FROM schoolboy days at New Oak to League of Ireland with Wexford to Leinster Senior League with Newbridge Town, it’s safe to say that DEAN KELLY has lived a soccer life richer than most at just 25 years of age. As the one they call the best to ever grace the Carlow League departs for ventures new in Canada, our reporter, HARRY SHORTHOSE caught up with him to discuss his life in football so far.
SPEAKING after New Oak’s remarkable comeback against St. Pat’s last month on Dean Kelly’s final weekend at the club before he departed for Canada, New Oak assistant manager Eddie Shaw said he’s never seen a player like him in his time in the Carlow League. So many refer to him as one of the best, if not the best, the Carlow League has ever seen. New Oak often get regarded as a one man team because of his impact. His ability from a set piece is second to none, the way he can weave in and out of defences and dance into the box is incredible, his ability to pick out other players for goal is mind-blowing. So many have questioned how New Oak will cope without him. So often, he’s the difference maker in games. That’s the ability that Dean Kelly possesses. Where did it all start out for the talented 25 year old though and how did he become the player he is today?
Dean grew up as a Liverpool fan in Carlow with mum Sharon and dad Sean, a football legend in Carlow of his own right. With a dad like Sean Kelly there was no way that his kid wouldn’t grow up soccer mad and that’s what happened. His school days were spent playing football with New Oak Boys as he progressed through the ranks there. It was through going and watching his dad that first ignited his love for football. “I suppose going up to New Oak with my dad. As far back as I can remember, he was playing with New Oak himself at the time and I’d go up and watch him every Sunday morning. Playing in New Oak with legends of the club like Pa Kavanagh, Shamie Doran, Gavin Dowling, just watching all them lads as far back as I can remember. New Oak was the first club I was with, the only club I was with in Carlow. I’ve been with them ever since other than just clubs outside the town trying other stuff.”
“Growing up, I was always in a New Oak team that was beaten by St. Pat’s, they had such a better team than us, they had a lot of players involved in Kennedy Cup. There were lads in that team who were always better than me, I was never this star man as people would say about me now. That was never the case back then. I’d say I even had a couple of issues back then. I guess playing for Carlow in the Kennedy Cup, you’d have an idea that you’re decent. From a young age I knew I just loved playing. I never played because I thought that I was better than anybody else, it was for the pure love of the game. I’d probably have to say my dad in fairness [helped me a lot], he pushed me a lot growing up and he was the manager for as long as I can remember in underage football so I give him the credit.”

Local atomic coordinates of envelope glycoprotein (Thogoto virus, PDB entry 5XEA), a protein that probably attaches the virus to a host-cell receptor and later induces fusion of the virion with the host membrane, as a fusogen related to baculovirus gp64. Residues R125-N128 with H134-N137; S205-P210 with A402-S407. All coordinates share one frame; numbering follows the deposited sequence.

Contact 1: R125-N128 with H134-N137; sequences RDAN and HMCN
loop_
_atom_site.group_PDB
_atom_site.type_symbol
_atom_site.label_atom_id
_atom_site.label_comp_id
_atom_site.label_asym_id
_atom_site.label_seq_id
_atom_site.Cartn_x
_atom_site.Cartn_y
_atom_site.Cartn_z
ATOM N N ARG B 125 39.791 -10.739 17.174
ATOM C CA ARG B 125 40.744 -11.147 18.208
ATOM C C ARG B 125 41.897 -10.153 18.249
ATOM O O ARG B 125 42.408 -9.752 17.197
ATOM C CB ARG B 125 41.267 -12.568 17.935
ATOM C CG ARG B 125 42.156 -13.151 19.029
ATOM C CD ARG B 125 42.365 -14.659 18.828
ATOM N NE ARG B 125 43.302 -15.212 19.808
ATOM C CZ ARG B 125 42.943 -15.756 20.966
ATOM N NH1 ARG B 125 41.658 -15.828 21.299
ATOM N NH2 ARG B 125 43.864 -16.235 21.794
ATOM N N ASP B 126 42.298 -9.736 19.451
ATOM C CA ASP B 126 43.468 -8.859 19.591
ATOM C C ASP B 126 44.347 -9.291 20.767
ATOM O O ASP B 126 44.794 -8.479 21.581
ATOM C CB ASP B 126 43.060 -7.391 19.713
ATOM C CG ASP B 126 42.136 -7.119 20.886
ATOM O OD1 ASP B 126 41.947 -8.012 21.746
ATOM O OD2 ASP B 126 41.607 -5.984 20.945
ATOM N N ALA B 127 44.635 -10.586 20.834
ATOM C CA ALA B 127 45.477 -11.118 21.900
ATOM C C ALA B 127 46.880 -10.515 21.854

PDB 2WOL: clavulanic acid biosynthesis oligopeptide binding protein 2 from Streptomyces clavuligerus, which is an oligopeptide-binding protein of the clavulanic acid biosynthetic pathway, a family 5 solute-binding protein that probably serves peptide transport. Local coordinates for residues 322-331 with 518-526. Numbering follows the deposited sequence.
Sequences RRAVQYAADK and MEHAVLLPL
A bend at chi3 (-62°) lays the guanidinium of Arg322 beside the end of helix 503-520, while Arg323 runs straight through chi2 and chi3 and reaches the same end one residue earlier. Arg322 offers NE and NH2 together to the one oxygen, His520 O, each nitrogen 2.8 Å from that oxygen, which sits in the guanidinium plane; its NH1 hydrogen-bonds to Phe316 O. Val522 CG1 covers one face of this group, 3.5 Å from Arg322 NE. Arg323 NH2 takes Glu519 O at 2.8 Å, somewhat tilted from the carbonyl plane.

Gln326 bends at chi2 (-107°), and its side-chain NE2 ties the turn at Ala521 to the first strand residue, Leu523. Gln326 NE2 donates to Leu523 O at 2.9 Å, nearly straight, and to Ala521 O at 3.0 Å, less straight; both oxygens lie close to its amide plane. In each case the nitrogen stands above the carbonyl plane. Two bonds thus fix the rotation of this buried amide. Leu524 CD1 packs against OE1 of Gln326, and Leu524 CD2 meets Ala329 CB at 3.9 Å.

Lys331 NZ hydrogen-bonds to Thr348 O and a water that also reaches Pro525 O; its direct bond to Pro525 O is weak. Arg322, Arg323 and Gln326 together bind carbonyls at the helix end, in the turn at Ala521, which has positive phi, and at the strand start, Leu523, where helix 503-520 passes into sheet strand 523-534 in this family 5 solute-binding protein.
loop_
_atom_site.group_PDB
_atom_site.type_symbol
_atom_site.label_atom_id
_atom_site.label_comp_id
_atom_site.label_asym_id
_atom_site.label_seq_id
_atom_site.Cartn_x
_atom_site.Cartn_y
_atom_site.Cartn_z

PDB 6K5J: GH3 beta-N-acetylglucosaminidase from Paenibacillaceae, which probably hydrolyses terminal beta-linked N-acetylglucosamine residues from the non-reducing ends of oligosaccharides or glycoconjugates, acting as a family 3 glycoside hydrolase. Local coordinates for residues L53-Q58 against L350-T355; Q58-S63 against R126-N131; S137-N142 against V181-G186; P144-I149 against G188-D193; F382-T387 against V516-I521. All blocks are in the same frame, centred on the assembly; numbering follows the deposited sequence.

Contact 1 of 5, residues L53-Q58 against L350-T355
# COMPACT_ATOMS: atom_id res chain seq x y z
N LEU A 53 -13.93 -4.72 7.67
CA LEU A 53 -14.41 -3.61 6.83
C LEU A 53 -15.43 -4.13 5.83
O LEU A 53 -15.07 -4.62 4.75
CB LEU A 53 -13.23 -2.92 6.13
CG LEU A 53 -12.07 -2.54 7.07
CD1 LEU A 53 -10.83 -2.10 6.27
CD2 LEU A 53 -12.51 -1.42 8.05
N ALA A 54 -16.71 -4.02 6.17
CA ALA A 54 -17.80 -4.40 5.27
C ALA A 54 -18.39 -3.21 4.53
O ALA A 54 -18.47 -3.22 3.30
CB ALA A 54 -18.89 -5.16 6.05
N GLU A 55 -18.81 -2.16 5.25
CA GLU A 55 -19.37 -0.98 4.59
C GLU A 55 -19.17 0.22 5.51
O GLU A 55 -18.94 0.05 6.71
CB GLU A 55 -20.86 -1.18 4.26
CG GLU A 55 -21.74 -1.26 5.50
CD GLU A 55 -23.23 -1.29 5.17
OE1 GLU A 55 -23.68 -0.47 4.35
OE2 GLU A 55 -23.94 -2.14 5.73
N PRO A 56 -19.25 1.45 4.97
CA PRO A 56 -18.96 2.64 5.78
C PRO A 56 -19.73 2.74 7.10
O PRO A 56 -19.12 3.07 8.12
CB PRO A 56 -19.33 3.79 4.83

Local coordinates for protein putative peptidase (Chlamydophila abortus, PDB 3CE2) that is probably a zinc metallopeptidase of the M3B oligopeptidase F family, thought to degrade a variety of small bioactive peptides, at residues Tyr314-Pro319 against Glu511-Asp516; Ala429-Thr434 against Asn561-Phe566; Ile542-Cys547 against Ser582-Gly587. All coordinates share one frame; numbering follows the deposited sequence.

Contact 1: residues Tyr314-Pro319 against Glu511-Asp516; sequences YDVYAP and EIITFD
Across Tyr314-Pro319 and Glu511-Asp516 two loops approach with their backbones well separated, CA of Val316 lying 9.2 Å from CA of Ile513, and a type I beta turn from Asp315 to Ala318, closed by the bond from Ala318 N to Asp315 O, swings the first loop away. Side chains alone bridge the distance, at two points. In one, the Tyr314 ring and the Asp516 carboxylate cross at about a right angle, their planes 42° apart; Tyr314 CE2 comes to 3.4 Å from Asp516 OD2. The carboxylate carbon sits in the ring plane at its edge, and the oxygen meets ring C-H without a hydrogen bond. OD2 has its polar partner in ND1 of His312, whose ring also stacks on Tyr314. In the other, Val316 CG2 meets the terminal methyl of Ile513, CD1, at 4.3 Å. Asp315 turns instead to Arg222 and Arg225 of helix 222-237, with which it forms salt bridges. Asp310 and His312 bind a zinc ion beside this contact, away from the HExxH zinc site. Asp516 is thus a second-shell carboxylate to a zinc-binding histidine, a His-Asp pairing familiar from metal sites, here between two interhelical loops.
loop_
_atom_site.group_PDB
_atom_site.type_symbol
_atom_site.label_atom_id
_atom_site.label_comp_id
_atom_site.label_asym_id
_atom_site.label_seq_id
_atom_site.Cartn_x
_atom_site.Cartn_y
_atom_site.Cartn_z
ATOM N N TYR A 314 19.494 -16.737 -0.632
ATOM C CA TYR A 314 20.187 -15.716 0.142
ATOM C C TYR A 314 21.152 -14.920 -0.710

After a dream season in 2016/17 when he scored 41 goals for the Paupish and picked up the Carlow League’s Young Player of the Year award, it was off to pastures new as his form unsurprisingly received national attention and he got picked up by Wexford and given a National League contract where he scored two goals in ten matches.
However, Kelly says it was short lived and it didn’t quite go to plan.
“I went to Wexford in 2017 I think it was, after the 2017 season ended at New Oak so it would have been halfway through the League of Ireland season and I stayed with them for about a year and a half, two years. I ended up at Newbridge then. Damien Locke was the manager at Wexford at the time, he got a job in Newbridge and I followed him there and stayed for two or three months. I didn’t really enjoy it though and came back to New Oak. It was pretty big [the jump to League of Ireland soccer from Carlow League] in fairness. It was a great experience though and I really enjoyed my time down there because of that experience but it didn’t work out for me, I suppose.